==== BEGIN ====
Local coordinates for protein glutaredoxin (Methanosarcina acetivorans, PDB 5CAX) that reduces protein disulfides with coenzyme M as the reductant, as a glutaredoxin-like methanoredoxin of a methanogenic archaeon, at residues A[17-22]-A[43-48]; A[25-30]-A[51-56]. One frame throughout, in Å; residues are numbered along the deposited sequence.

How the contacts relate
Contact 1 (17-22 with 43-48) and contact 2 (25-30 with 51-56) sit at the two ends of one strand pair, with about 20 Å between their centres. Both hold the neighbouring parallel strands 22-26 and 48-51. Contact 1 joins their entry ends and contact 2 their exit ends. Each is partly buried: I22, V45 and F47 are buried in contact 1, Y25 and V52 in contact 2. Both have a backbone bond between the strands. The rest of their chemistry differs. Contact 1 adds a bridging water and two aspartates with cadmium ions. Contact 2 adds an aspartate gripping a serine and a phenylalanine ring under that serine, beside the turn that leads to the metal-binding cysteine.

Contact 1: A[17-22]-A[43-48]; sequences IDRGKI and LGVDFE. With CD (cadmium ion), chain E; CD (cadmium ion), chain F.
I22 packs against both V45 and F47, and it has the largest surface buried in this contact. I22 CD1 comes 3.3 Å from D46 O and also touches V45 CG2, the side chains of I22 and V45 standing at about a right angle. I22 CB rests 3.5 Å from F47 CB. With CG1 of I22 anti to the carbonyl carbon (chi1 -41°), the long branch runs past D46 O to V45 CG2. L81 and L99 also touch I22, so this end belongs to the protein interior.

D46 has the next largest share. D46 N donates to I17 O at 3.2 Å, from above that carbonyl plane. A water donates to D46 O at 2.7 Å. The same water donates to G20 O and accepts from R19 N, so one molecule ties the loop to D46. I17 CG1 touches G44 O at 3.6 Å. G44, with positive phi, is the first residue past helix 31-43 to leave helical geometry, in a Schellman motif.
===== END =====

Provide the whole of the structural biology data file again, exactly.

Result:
Local coordinates for protein glutaredoxin (Methanosarcina acetivorans, PDB 5CAX) that reduces protein disulfides with coenzyme M as the reductant, as a glutaredoxin-like methanoredoxin of a methanogenic archaeon, at residues A[17-22]-A[43-48]; A[25-30]-A[51-56]. One frame throughout, in Å; residues are numbered along the deposited sequence.

How the contacts relate
Contact 1 (17-22 with 43-48) and contact 2 (25-30 with 51-56) sit at the two ends of one strand pair, with about 20 Å between their centres. Both hold the neighbouring parallel strands 22-26 and 48-51. Contact 1 joins their entry ends and contact 2 their exit ends. Each is partly buried: I22, V45 and F47 are buried in contact 1, Y25 and V52 in contact 2. Both have a backbone bond between the strands. The rest of their chemistry differs. Contact 1 adds a bridging water and two aspartates with cadmium ions. Contact 2 adds an aspartate gripping a serine and a phenylalanine ring under that serine, beside the turn that leads to the metal-binding cysteine.

Contact 1: A[17-22]-A[43-48]; sequences IDRGKI and LGVDFE. With CD (cadmium ion), chain E; CD (cadmium ion), chain F.
I22 packs against both V45 and F47, and it has the largest surface buried in this contact. I22 CD1 comes 3.3 Å from D46 O and also touches V45 CG2, the side chains of I22 and V45 standing at about a right angle. I22 CB rests 3.5 Å from F47 CB. With CG1 of I22 anti to the carbonyl carbon (chi1 -41°), the long branch runs past D46 O to V45 CG2. L81 and L99 also touch I22, so this end belongs to the protein interior.

D46 has the next largest share. D46 N donates to I17 O at 3.2 Å, from above that carbonyl plane. A water donates to D46 O at 2.7 Å. The same water donates to G20 O and accepts from R19 N, so one molecule ties the loop to D46. I17 CG1 touches G44 O at 3.6 Å. G44, with positive phi, is the first residue past helix 31-43 to leave helical geometry, in a Schellman motif.